Regular readers will have followed our series of posts looking at the issues surrounding reports of drones in proximity to aircraft, and will have noted that we recently asked our community how they would approach the detection and handling of marauding drones in controlled airspace. We are mere amateurs though by comparison to a team with its roots in Delft University of Technology’s Micro Air Vehicle Laboratory, because they have approached the problem through DroneClash, a spectacle best described as akin to a Robot Wars competition for drones. Their website states that “Anything goes, with one exception: no jamming“, and
Germany’s state-owned DFS air traffic controller and arms maker Rheinmetall on Wednesday demonstrated an experimental system aimed at averting the costly travel chaos triggered by drones flying at London’s Gatwick Airport in December.
Millions of workers in the so-called gig economy unknowingly helped Google assist the Pentagon in creating AI technology to be used in a controversial drone-targeting project.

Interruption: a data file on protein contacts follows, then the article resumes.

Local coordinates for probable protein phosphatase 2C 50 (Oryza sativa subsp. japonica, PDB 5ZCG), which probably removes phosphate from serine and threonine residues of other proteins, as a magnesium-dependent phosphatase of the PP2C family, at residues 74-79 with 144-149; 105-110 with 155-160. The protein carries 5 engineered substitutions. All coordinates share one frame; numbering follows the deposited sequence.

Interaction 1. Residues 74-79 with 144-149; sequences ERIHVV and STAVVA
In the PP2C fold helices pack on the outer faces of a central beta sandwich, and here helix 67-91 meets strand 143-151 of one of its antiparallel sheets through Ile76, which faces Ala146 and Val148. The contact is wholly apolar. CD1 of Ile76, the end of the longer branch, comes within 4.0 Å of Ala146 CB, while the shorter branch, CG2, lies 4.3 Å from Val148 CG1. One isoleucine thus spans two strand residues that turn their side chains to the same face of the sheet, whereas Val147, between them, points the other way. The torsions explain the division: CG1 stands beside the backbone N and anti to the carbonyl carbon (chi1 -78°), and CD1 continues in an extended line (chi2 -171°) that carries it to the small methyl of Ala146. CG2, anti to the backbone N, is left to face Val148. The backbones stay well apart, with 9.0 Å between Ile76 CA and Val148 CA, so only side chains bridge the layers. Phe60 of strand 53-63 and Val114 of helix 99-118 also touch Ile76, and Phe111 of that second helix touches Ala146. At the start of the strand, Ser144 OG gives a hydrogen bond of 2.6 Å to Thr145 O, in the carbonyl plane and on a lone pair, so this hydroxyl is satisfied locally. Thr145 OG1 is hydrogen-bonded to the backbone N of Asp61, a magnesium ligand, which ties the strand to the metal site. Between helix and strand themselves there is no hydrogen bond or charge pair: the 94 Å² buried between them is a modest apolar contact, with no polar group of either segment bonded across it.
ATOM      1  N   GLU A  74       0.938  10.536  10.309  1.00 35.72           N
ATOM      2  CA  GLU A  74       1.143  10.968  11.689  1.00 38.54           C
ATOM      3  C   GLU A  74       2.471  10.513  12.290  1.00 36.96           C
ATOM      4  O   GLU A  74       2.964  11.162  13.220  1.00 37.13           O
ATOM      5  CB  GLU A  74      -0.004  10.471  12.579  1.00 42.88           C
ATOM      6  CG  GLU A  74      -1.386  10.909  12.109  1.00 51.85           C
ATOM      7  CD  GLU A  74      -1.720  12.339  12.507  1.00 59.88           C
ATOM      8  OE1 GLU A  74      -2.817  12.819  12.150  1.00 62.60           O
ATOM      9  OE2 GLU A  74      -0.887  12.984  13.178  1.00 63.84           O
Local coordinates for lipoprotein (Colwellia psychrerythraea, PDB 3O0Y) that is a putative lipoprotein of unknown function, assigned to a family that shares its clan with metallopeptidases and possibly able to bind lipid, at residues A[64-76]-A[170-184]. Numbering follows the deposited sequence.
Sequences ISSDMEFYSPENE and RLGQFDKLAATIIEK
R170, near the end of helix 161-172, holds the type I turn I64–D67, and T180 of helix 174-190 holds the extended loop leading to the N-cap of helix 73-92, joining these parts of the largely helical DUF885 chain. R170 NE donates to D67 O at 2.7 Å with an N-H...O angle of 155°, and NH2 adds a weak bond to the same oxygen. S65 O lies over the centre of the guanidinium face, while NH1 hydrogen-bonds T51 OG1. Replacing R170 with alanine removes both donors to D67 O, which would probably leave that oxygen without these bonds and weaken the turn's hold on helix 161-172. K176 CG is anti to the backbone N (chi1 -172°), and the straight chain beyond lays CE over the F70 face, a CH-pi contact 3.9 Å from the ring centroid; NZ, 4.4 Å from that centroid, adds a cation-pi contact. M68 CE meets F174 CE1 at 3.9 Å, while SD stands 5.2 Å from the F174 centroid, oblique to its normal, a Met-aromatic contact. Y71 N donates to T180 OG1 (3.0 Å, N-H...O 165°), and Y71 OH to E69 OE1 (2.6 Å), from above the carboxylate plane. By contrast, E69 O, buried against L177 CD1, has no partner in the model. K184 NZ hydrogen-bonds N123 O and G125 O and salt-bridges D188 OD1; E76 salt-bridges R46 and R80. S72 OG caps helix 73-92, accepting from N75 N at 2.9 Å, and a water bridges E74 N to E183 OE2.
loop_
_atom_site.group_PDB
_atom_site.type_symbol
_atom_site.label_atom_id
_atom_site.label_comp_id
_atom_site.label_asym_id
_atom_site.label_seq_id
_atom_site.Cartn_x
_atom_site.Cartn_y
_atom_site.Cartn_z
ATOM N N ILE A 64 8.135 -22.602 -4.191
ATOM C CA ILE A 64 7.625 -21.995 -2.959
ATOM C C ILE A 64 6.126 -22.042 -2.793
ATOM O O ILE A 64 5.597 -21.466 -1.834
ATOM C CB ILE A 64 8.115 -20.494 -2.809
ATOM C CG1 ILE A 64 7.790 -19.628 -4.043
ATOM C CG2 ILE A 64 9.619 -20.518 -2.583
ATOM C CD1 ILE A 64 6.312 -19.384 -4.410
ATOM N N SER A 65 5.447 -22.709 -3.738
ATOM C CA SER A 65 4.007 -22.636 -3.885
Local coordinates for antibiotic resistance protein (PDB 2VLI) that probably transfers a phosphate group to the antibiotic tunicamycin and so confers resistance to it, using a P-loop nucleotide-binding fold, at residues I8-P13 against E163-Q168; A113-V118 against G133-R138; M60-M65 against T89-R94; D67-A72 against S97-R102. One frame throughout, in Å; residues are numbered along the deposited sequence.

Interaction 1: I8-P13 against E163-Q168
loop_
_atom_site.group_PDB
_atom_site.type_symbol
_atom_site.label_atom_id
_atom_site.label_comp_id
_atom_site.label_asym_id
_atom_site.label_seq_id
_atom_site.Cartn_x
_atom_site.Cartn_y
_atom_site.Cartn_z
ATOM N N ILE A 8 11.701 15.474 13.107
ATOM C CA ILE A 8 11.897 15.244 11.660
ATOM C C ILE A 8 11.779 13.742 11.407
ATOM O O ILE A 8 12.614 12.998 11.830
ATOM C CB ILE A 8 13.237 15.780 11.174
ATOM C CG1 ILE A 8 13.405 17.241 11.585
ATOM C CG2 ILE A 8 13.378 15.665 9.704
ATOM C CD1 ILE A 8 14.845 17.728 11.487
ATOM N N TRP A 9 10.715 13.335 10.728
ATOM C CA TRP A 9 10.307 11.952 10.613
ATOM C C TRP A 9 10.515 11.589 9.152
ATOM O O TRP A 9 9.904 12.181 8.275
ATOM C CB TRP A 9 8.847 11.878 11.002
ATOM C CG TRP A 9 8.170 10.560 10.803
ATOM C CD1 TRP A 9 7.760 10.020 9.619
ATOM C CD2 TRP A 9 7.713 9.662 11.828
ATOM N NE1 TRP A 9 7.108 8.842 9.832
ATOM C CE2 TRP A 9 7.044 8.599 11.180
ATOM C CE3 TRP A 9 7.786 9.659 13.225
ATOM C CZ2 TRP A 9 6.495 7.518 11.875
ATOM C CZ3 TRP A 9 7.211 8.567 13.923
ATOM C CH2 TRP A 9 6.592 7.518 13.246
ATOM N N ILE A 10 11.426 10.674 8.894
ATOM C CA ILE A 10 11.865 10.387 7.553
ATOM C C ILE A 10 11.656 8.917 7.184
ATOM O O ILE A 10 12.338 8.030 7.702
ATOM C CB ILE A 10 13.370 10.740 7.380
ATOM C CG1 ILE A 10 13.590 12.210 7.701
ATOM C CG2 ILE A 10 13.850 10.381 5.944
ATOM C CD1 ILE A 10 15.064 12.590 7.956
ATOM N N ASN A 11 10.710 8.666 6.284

The wheels of government move slowly, far slower than the pace at which modern technology is evolving. So it’s not uncommon for laws and regulations to significantly lag behind the technology they’re aimed at reigning in. This can lead to something of a “Wild West” situation, which could either be seen as a good or bad thing depending on what side of the fence you’re on.
In the United States, it’s fair to say that we’ve officially moved past the “Wild West” stage when it comes to drone regulations. Which is not to say that remotely controlled (RC) aircraft were unregulated previously, but that the rules which governed them simply couldn’t keep up with the rapid evolution of the technology we’ve seen over the last few years
A restriction on drone flights is already in place around Atlanta’s Mercedes-Benz Stadium ahead of Sunday’s Super Bowl, but cops have already confiscated six quadcopters from those ignoring the temporary ban.
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